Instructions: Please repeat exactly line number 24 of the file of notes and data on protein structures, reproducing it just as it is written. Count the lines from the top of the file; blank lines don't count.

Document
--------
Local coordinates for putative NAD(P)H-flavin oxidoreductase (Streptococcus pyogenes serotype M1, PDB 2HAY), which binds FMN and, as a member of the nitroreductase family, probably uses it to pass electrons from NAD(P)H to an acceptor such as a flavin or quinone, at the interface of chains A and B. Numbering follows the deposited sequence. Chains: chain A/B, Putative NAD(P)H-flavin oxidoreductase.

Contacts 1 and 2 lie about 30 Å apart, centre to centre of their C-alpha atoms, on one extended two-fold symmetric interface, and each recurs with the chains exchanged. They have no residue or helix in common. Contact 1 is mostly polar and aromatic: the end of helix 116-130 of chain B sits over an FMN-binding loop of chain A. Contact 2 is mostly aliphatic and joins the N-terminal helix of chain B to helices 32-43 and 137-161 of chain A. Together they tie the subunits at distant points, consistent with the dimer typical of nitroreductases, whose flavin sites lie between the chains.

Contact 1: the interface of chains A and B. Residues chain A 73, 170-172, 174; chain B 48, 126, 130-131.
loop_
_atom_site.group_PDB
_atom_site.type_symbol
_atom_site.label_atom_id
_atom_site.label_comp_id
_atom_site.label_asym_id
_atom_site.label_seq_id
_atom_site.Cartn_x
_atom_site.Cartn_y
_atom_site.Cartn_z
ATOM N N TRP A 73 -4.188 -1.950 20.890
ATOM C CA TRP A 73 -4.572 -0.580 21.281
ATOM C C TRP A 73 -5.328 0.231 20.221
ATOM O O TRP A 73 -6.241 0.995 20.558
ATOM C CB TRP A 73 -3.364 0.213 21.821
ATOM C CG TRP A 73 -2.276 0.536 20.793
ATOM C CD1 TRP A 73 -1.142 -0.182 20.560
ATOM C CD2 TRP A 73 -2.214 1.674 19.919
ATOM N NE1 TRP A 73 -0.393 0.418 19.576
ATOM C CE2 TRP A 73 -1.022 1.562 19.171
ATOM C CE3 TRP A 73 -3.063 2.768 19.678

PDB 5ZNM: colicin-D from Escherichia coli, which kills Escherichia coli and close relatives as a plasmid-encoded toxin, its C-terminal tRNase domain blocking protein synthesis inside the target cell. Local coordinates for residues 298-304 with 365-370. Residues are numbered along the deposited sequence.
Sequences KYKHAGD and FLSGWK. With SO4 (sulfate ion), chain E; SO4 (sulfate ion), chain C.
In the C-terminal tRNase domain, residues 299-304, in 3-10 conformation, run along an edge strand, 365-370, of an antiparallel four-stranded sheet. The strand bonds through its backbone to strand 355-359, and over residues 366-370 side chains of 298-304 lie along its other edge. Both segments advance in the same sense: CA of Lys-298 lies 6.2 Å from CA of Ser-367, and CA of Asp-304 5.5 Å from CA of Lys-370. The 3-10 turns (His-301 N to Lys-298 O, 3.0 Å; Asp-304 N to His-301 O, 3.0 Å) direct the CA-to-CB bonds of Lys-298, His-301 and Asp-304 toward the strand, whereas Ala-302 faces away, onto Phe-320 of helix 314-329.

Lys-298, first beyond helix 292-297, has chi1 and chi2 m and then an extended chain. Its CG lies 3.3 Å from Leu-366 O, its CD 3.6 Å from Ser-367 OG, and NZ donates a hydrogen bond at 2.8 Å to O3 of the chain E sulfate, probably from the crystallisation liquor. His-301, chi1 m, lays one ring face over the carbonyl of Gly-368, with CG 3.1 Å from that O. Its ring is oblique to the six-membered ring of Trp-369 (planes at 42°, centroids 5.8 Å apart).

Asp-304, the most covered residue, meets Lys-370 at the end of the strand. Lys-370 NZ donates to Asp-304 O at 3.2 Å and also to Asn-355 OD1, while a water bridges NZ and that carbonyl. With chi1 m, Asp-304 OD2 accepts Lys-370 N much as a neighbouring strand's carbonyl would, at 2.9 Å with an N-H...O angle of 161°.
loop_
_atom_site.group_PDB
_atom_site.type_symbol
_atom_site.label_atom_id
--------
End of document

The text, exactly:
ATOM C CE3 TRP A 73 -3.063 2.768 19.678